Breathe, Sarah Nix Ginn’s new show at Diverseworks’ Subspace Gallery, departs from the sculptural works featured in her last few shows to struggle with process art and installation, using her familiar imagery relating to sewing. Ginn is visibly searching for a combination of materials, images and presentation styles that will articulate her feelings.
Obviously sewing means something to her, but the pieces in Breathe fail to say what. It’s as if she’s trying out various types of art, choosing sewing as an arbitrary theme for demonstration purposes. Ginn struggles unsuccessfully to piece together a coherent metaphor from a table covered in pins, a wall of collaged clothing patterns, and a wall drawing of a dressmaker’s wire dummy.
Near the center of the gallery stands a worktable covered in shiny pins about an inch deep. A few pins have been scattered on the floor around the table, as if they had fallen off the edges. What’s the story? It is difficult to criticise a work for not being what it could have been, when you can’t decide what it was trying to do in the first place. The pins are spread too evenly to have fallen from above like rain. They haven”t accumulated over the years of toil; they’re all brand new. It looks as if the artist had brought in a table, poured pins onto it from a big box. Nothing more, nothing less. Ginn could have used fifty pounds of pins or just fifty pins. She could have flung them from across the room, or carefully placed them with tweezers, but she didn’t. Lacking clear intention, the piece leaves the viewer in limbo.
Ginn’s largest piece is a wall of paper clothing patterns which wraps around one corner of the gallery. Overlapping one another like shingles, the hanging pattern pieces sway and rustle in the breeze from an overhead fan. Ginn’s main interest in the pattern pieces seems to be formal: the translucent delicacy of tissue paper combined with the appealingly purposeful printed cutting lines and instructions. Like floor plans, engineering specs, and nautical charts, dress patterns have a sense of purpose which is especially appealing to artists who are struggling with airy metaphors. Ginn attempts to appropriate this pragmatism but, as with the pin table piece, the parts don’t match up: the wall of rustling tissue paper recalls leaves, the surface of a piñata or an untidy architectural office, but none of these images is particularly resonant.
The best pieces in the show are the four small prints interspersed with the installation scale works. Energetic, scratchy lines and rich black ink combine with competent draftsmanship to make appealing semi-abstractions, based on a wire dress form. In these works, Ginn sets aside her struggle with the complex variables of installation work, using the prints” unpretentious scale and traditional medium to provide a readymade vehicle for her formal explorations.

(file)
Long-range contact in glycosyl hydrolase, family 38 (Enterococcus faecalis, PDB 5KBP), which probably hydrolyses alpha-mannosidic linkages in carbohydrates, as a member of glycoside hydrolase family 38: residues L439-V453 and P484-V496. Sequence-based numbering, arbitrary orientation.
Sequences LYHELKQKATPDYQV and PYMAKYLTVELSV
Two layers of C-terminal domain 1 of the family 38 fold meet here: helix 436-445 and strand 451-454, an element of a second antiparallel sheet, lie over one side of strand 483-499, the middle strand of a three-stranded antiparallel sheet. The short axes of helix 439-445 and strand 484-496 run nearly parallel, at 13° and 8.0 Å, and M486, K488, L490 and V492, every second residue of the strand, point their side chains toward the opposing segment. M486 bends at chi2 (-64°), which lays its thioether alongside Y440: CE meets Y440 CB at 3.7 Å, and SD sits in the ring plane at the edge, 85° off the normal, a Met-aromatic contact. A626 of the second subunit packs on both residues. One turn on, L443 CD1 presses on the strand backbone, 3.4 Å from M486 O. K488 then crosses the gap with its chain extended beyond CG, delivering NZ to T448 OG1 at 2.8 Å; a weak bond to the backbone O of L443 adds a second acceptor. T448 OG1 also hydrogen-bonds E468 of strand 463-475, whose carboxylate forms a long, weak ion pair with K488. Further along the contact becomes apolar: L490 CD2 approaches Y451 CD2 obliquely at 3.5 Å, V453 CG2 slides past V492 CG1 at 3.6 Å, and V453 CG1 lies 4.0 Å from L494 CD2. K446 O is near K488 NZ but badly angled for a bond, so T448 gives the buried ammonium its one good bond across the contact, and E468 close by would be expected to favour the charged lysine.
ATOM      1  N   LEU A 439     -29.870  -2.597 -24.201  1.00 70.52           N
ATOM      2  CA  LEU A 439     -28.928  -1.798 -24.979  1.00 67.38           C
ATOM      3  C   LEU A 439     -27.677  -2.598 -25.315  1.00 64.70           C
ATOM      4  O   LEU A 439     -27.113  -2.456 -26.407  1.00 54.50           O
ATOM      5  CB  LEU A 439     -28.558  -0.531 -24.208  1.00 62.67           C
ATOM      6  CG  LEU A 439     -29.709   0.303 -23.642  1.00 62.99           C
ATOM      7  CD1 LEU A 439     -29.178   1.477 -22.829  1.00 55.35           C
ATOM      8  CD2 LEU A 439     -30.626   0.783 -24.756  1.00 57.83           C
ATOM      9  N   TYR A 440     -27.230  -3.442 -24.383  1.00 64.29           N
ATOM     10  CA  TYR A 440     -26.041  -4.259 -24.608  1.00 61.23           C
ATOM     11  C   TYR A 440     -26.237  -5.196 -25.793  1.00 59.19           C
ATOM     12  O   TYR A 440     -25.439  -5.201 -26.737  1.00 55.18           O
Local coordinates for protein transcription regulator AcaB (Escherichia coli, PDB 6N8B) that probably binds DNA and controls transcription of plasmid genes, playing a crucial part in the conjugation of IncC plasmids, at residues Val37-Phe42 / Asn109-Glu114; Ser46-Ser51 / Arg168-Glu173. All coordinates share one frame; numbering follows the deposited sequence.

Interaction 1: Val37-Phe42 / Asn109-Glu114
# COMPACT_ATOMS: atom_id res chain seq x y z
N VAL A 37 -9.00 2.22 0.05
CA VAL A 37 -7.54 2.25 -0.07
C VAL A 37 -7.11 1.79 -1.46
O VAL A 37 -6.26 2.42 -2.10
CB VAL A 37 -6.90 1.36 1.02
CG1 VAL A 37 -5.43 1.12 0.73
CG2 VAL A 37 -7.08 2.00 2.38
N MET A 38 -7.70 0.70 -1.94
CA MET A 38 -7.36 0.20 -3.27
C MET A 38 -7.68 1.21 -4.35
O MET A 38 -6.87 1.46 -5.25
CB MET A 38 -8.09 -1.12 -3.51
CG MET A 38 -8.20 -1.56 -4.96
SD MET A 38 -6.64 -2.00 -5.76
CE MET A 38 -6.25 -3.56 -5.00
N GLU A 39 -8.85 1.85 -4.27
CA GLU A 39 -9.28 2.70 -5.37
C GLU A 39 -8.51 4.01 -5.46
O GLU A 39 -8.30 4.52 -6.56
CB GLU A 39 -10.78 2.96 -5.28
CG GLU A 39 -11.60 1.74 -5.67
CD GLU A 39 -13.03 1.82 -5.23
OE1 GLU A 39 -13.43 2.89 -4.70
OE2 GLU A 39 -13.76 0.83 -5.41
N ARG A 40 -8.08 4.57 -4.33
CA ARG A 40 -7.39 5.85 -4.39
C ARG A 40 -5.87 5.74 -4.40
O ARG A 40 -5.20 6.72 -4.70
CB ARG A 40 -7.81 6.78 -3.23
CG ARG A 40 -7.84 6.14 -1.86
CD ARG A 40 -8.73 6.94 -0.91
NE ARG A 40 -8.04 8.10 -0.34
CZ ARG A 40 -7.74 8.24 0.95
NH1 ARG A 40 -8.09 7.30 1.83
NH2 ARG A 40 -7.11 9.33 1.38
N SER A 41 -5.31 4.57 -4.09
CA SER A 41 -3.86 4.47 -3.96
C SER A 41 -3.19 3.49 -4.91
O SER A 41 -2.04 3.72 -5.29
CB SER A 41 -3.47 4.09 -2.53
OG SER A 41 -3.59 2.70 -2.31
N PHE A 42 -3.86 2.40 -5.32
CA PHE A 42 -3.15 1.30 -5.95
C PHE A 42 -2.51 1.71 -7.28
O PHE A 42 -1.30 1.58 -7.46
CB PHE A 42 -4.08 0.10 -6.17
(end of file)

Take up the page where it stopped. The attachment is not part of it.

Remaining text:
Eye Dazzlers: Native American Blankets from theCollection of Tonia and Bob Clark
Brazos Projects (2425 Bissonnet St.)
Everybody knows Navajo blankets are great. Liking them is like applauding a sunset. But go see Eye Dazzlers at Brazos Projects. It’s a chance to see six museum-quality Navajo and Zuni blankets from the 1880s and 90s in a setting far more intimate than a museum. The blankets are in incredible condition; they seem new. It’s worth it. Go.
As a contemporary artist, I look at these blankets with envy. I envy their self-assurance, their beauty, their irrelevance to distinctions between high and low art. I refuse to resort to supernatural explanations for the serene power of these works, but it is difficult to account for them otherwise. The best of them are religious experiences. I’m missing something if I talk about them in terms of the psychology of color perception. The artists who made blankets #1, 2, 3 & 6 understood something fundamental about life, death, the universe et al. in a way I can’t. They are made with the assurance of an intact cultural tradition, invigorated by a historical moment in which two cultures were edging into each other. I’m a confused, alienated product of a complex, unstable culture, and my art shows it. I can’t make Navajo blankets. (Except blankets 4 & 5, which are far more run of the mill. I could have made those two.)
Images appear courtesy the artists and galleries.
Bill Davenport is an artist and writer and was one of the first contributors to Glasstire.